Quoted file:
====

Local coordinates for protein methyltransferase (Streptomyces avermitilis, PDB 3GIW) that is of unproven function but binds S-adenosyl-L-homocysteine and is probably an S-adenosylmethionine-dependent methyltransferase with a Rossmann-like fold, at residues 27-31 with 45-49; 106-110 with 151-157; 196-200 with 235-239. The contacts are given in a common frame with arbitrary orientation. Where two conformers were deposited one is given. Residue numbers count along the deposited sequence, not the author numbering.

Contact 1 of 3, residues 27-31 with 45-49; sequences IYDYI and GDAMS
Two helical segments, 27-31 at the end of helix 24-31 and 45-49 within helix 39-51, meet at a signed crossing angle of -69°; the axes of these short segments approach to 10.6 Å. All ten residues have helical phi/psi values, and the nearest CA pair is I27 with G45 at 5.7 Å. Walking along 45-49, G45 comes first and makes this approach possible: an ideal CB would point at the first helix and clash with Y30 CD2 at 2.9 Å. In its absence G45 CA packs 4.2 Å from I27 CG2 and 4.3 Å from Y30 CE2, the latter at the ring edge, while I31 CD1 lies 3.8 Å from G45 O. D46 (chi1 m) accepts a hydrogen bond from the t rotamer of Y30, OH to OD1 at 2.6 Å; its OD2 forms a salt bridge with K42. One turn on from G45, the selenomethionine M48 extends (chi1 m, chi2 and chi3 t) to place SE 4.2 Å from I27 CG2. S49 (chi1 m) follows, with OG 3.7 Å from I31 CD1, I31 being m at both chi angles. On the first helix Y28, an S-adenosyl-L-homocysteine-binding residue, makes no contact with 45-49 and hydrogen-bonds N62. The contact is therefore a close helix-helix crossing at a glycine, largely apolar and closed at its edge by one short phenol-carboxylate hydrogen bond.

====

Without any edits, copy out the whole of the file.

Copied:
Local coordinates for protein methyltransferase (Streptomyces avermitilis, PDB 3GIW) that is of unproven function but binds S-adenosyl-L-homocysteine and is probably an S-adenosylmethionine-dependent methyltransferase with a Rossmann-like fold, at residues 27-31 with 45-49; 106-110 with 151-157; 196-200 with 235-239. The contacts are given in a common frame with arbitrary orientation. Where two conformers were deposited one is given. Residue numbers count along the deposited sequence, not the author numbering.

Contact 1 of 3, residues 27-31 with 45-49; sequences IYDYI and GDAMS
Two helical segments, 27-31 at the end of helix 24-31 and 45-49 within helix 39-51, meet at a signed crossing angle of -69°; the axes of these short segments approach to 10.6 Å. All ten residues have helical phi/psi values, and the nearest CA pair is I27 with G45 at 5.7 Å. Walking along 45-49, G45 comes first and makes this approach possible: an ideal CB would point at the first helix and clash with Y30 CD2 at 2.9 Å. In its absence G45 CA packs 4.2 Å from I27 CG2 and 4.3 Å from Y30 CE2, the latter at the ring edge, while I31 CD1 lies 3.8 Å from G45 O. D46 (chi1 m) accepts a hydrogen bond from the t rotamer of Y30, OH to OD1 at 2.6 Å; its OD2 forms a salt bridge with K42. One turn on from G45, the selenomethionine M48 extends (chi1 m, chi2 and chi3 t) to place SE 4.2 Å from I27 CG2. S49 (chi1 m) follows, with OG 3.7 Å from I31 CD1, I31 being m at both chi angles. On the first helix Y28, an S-adenosyl-L-homocysteine-binding residue, makes no contact with 45-49 and hydrogen-bonds N62. The contact is therefore a close helix-helix crossing at a glycine, largely apolar and closed at its edge by one short phenol-carboxylate hydrogen bond.